Book Nineteen

My goal for several years has been to read 50 books in one calendar year – 52 weeks – but I have always fallen off the rails around 25 books. This year, I’m twice as determined. I will be posting short reviews of each book with my thoughts and any recommendations I received for the book as well as a link to purchase the book from Amazon, (though I recommend checking your local library first). If you have questions, leave a comment! If you want to follow my journey, find me on Goodreads.

I’ve had at least three layovers in Amsterdam in my ten years of international travel. Each time someone mentioned Corrie Ten Boom and I nodded like I knew what they were saying, assuming she was just another person Baptists (sorry) liked to talk about when explaining missions and ministry.

I was wrong. I completely admit that.

An acquaintance on Facebook was offering several books for trade, The Hiding Place being one of them, so I traded my Stephen King novel (book eleven of this year) for this one. I got the better deal, to be sure.

Contrary to my poor preconceived notions, Corrie Ten Boom was a Dutch woman who aided in the safety and housing of hundreds of people targeted by Nazis during WWII. To begin with, I love studying the events and culture of the early 20th century – LOVE. It is by far my favorite time period, full of transitions and changes, challenges and growth. I’m not sure how I mislabeled this memoir for so long. Regardless, it is now easily one of my favorites.

Ten Boom recounts her childhood and the years before her involvement in the second World War, describing her father’s watch business and their family home in delicate detail. The backstory in and of itself is moving. Ten Boom recounts the looming tension concerning the frightening conditions in Germany spreading to the Netherlands in such a convincing way I felt like I was there with her in that tiny home in Haarlem. The zeal and ease in which this family chose to serve these marginalized groups was shocking to me. Then, after being captured, they stated they would do it again if released. What an incredible testimony.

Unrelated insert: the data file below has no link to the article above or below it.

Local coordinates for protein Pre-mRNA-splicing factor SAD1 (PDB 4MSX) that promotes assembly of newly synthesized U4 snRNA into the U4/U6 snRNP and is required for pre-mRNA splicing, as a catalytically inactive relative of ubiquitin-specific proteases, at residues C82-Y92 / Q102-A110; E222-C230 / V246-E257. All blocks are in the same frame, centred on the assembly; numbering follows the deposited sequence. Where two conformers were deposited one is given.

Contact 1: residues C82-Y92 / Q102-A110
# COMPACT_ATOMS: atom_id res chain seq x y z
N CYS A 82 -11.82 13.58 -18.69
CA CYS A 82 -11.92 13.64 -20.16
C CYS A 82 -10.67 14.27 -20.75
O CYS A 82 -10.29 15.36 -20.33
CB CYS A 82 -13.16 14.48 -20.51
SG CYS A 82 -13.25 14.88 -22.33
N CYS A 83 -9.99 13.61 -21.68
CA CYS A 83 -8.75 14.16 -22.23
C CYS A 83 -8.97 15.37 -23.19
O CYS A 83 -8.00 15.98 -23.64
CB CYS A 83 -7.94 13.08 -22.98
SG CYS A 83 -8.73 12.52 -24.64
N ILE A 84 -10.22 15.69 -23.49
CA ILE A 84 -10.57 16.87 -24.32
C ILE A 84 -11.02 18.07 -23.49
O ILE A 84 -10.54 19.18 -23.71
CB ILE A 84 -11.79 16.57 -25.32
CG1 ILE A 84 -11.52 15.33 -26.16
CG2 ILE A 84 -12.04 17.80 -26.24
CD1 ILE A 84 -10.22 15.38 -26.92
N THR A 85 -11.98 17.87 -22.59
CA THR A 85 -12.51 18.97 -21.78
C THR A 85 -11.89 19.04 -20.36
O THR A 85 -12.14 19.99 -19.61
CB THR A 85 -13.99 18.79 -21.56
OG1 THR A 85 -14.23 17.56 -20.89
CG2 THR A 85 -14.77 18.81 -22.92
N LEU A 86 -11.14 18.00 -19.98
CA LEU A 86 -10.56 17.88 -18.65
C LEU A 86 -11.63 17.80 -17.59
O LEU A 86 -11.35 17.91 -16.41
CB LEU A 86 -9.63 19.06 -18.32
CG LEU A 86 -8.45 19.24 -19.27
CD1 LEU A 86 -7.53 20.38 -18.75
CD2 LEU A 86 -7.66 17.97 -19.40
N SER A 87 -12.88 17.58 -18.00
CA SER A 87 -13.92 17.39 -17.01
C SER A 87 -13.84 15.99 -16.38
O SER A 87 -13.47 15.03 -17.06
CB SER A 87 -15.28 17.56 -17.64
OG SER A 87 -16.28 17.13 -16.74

The hardest parts to read were the moments Corrie spent in isolation at their first prison, then as her sister’s health deteriorated. I wept when she died and wept at the liberation of their camp – Ravensbruck. Really, I wept when I turned the page to see Ravensbruck at the top of the next chapter in big bold letters. In my studies I have read several accounts from Ravensbruck, the women’s concentration camp in north Germany outside Berlin. They have been riveting and sickening all at once. Sarah Helm’s biography on Ravensbruck is on my list to read, but at a harrowing 700+ pages I haven’t the courage to tackle it yet. Nonetheless, hope persisted. Corrie Ten Boom and her sister exhibit an unnatural hope and faith during their time in captivity that can only be explained in a supernatural way. I was challenged and moved by the horrors this family experienced during the war and the extravagant forgiveness displayed by Corrie Ten Boom after the war. What incredible examples of Christ-followers they are.

But it was one of these mornings while we were waiting, shivering, in the corridor, that yet another page in the Bible leapt into life for me.

He hung naked on the cross.

I had not known—I had not thought… The paintings, the carved crucifixes showed at the least a scrap of cloth. But this, I suddenly knew, was the respect and reverence of the artist. But oh—at the time itself, on that other Friday morning—there had been no reverence. No more than I saw in the faces around us now.

I leaned toward Betsie, ahead of me in line. Her shoulder blades stood out sharp and thin beneath her blue-mottled skin.

“Betsie, they took HIS clothes, too.”

Ahead of me I heard a little gasp. “Oh, Corrie. And I never thanked Him…”


Goodreads rating: 4.42/5

My rating: 5/5 stars

Days read: March 27-30

Recommend: Yes